Anyway, perhaps Best Books About Montana #2 will be one of those threads that returns to the top from time to time when folks have something to share.
|They were Good Men and Salty Cusses by Bill Hunter
Good, interesting input from you. Thank you. I don't disagree with anything you said, although I think I enjoyed the book much more than you did. I liked it because it was factual and very well written. I am so sick of "Western mythology" - Montana mythology in particular. There has been so much written by authors looking through rose colored glasses. Mary Clearman Blue was one of the first to tell it like it was as did Judy Blunt in her book Breaking Clean. How many family "write ups" have I read about Grandma that homesteaded with her husband on a dry land farm, had 16 kids and wasn't it wonderful. The truth of the matter was that Grandma, by the time she was 40, only had half her teeth left and if she lived to be 60 was a broken, shell of a woman and mentally ready for retirement to Warm Springs. Geeze! Don't get me started!
Perhaps I din't make myself clear - Yes, the book I was referring to was Bad Land by Jonathan Raban.
I agree, it's good to run across the memoirs, biographies, etc, that tell it like it was - warts and all.
I've a couple digital files of Montana biographies and local histories that contain some real gems along these line - and they also contain some that aren't gems
The files are too big to post here - there are hundreds of books listed in each one - sometime in the near future I'll try to get them uploaded to the internet and post the link here.
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In terms of telling it like it is . . . .
I thought this article was interesting. It's an account of homesteading in the "teens" along the High Line north of Malta written by Sverre Arestad.
"I shall never really know what induced me to homestead on the grasslands of north central Montana, a semiarid region so different from anything I had known. I was born on the rain-soaked, fertile plain of Jæren, not far from the coastal town of Stavanger, Norway. After landing in St. John, New Brunswick, I went by train directly to San Francisco. From there I proceeded slowly up the coast to Portland, Oregon, and then went east and north to eastern Washington and Alberta, Canada, finally arriving in Montana. Most Norwegian settlers who have lived for a time in Montana have sort of stopped there on their way to the coast from one of the north central states. But I did it the other way around. And it took me twenty years, with a lot of drought and grasshoppers thrown in, to finally make up my mind to return to the coast. . . ."
Arestad, Sverre. "Pioneering In Montana," NORWEGIAN-AMERICAN STUDIES, Volume 22, 1965.
The complete text of the article can be found here. At least I hope that one or the other of these links will work.
I was struck by the Arestad's love-hate relationship with Montana. Or perhaps it's more accurate to say his "love-hate" relationship with homesteading, as he could well have felt the same had he tried in the Dakotas or elsewhere in the West.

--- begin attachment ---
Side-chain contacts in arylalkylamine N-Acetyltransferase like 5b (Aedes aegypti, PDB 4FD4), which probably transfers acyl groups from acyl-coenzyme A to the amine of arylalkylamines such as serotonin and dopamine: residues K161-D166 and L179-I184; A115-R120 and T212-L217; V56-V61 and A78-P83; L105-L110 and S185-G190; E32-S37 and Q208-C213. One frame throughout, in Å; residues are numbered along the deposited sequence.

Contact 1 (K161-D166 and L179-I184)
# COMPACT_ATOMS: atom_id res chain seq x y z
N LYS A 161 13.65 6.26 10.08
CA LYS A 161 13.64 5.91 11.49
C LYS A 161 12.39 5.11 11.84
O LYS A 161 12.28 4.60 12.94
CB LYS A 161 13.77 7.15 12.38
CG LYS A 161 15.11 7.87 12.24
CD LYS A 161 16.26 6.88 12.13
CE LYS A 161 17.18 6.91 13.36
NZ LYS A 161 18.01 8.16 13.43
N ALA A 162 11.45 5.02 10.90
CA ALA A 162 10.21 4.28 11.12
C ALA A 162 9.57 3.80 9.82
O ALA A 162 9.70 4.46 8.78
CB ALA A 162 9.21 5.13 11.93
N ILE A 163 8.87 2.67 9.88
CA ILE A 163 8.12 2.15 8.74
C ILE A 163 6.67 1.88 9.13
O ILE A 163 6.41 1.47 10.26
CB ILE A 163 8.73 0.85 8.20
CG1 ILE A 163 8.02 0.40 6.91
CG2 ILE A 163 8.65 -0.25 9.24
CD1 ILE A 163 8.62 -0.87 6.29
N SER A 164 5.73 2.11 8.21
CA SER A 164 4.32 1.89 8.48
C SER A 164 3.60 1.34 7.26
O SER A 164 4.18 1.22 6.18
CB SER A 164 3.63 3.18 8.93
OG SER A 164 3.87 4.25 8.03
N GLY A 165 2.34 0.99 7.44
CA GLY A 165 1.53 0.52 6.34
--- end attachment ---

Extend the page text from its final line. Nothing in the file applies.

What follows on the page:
Arestad's experience, his relief at finally leaving Montana contrasts with that of Arthur Henderson who came to Montana in 1914 and homesteaded in the Geraldine / Fort Benton area. Henderson too faced the drought, grasshoppers, the Depression, deaths in the family - the worst that a Montana dryland farm had to offer - and yet the Henderson family put down roots and made a home in Montana.
Henderson's story isn't available online (that I'm aware), but it has been published:
Henderson, Harley, and Lawrence F. Small. MONTANA PASSAGE: A HOMESTEADER'S HERITAGE, illustrations by Kathleen Wiseman (Helena: Falcon Press: 1983).
Notes: Pioneers -- Montana -- Geraldine Region -- Biography; Farmers -- Montana -- Geraldine Region -- Biography; Farm life -- Montana -- Geraldine Region; Named Person: Henderson, Arthur, 1891-; Geraldine Region (Mont.) -- Biography. Document Type: Book.
If you can find a copy, it's worth a read.
|If one is looking for "The Conquest of the Missouri" the author is Joseph Hanson, not Grant Marsh. Marsh is the subject of the book.
|Har, har...Norwegian-American Studies...I can see it now, Chapter 3...Ole and Lena jokes.
Someone (or several ones) mentioned Norwegians and it rang a bell with me about homesteading in the Dakotas. No, it is not Montana history, but it remains one of the best novels ever written. Giants In The Earth by Ole Rovaag, first published in Norway in (I think) 1927 and still in print today.
Yes Rolvaag is well worth reading, but I have to admit I've yet to get around to reading the third novel in his "Giants in the Earth" trilogy.
I don't read as much fiction as I probably should - so I'm never on top of these things . . . is anyone aware of any Montana-based novels that deal with the homestead era?
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As long as we're dealing with Norwegian-Americans, the at the website for the journal NORWEGIAN-AMERICAN STUDIES (http://www.naha.stolaf.edu/) they have a pretty fair online archive of materials pertaining to the Norwegian presence in the American West. The journal itself has been published since 1926 by The Norwegian-American Historical Association (NAHA), but there's also other stuff in their archives.